Obviously, this was a time to use slow motion technology ;)

Wednesday, August 29, 2018

Metamorphosis Begins!

Hello Wonderful Friends and Families of HHAI!  This year is off to a phenomenal start in middle school, with all sorts of fun new initiatives and projects that we hope to share with you all year long.  As usual, it is a pleasure and honor to teach these children, and everyday I try to get better at inspiring and empowering them as much as they do me!

I can tell you about a few things so far that have happened upstairs and beyond that I hope you will find a chance to discuss with our young scholars:


Middle School went to Flat Rick River Camp last Monday/Tuesday as you may have seen in last week’s edition.  The students caught macro invertebrates in the river, fished, made candles, careened down water slides, and pushed themselves to climb the alpine tower!  (I tried it and found I was sore in unexpected places the next day!)  The kids really bonded in new ways as a community.  We center our activities around our advisory program, which seeks to connect students to one another and teachers for support as they navigate this fast and often daunting bullet train to adulthood.   By focusing on the importance of community and relationships, our kids are able to graduate with a strong sense of identity and self worth that is unparalleled here in Indianapolis, and retreat is where a lot of the magic happens!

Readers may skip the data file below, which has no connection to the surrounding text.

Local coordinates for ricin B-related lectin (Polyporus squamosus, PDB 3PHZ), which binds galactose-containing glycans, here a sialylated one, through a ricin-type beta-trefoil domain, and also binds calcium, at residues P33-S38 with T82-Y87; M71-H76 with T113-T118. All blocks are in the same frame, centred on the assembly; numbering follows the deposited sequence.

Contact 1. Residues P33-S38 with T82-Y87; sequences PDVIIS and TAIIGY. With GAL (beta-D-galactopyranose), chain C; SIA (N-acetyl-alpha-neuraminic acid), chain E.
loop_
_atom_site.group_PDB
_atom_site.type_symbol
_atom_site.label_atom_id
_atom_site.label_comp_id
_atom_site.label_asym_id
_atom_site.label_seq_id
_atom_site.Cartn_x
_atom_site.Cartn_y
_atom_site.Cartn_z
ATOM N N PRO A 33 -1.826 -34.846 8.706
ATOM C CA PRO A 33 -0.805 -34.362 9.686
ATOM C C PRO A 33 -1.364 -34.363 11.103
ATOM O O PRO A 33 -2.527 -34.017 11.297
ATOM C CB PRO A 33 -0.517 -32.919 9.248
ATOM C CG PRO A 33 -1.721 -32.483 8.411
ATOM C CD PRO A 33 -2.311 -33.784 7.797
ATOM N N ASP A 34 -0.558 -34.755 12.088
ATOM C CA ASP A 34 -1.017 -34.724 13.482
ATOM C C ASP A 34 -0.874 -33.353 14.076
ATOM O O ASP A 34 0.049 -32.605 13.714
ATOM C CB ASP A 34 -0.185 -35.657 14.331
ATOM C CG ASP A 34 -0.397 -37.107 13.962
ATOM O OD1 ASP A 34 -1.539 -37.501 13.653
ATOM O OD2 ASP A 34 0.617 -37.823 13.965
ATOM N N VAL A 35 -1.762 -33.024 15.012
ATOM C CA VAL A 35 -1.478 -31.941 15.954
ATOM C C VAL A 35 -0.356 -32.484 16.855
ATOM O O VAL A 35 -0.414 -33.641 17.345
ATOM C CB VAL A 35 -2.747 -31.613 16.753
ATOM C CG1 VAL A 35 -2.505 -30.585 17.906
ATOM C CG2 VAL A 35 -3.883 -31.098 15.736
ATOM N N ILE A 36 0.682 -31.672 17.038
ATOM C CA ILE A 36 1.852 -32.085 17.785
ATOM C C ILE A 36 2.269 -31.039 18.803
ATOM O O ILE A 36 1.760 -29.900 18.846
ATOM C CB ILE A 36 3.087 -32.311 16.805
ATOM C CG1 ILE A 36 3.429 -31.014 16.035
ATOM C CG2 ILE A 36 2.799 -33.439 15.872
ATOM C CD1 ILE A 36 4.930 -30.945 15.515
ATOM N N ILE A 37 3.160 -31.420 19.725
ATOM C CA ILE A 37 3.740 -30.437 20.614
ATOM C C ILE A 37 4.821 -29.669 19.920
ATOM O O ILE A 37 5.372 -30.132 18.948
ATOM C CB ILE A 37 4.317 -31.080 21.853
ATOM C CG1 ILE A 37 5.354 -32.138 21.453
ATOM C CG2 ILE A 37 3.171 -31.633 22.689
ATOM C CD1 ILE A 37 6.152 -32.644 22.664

During daytime activities, we experienced a light dusting.
The torrential downpour happened after the campfire ended. Whew!

The dutch auction included interpretive plays, ferocious flossing, and much more ;)

Archery was all sorts of fun!
GVJ got some good headshots during retreat ;)
AK gets the bigger chicken with her arrow!

Nine Square was almost as popular as rug ball this year!
And of course our invertebrate inquiries began anew with our explorations in the river and the innumerable monarch caterpillars discovered by students.

Look at all these monarch larvae on retreat!   

 Monarch Watch 2018: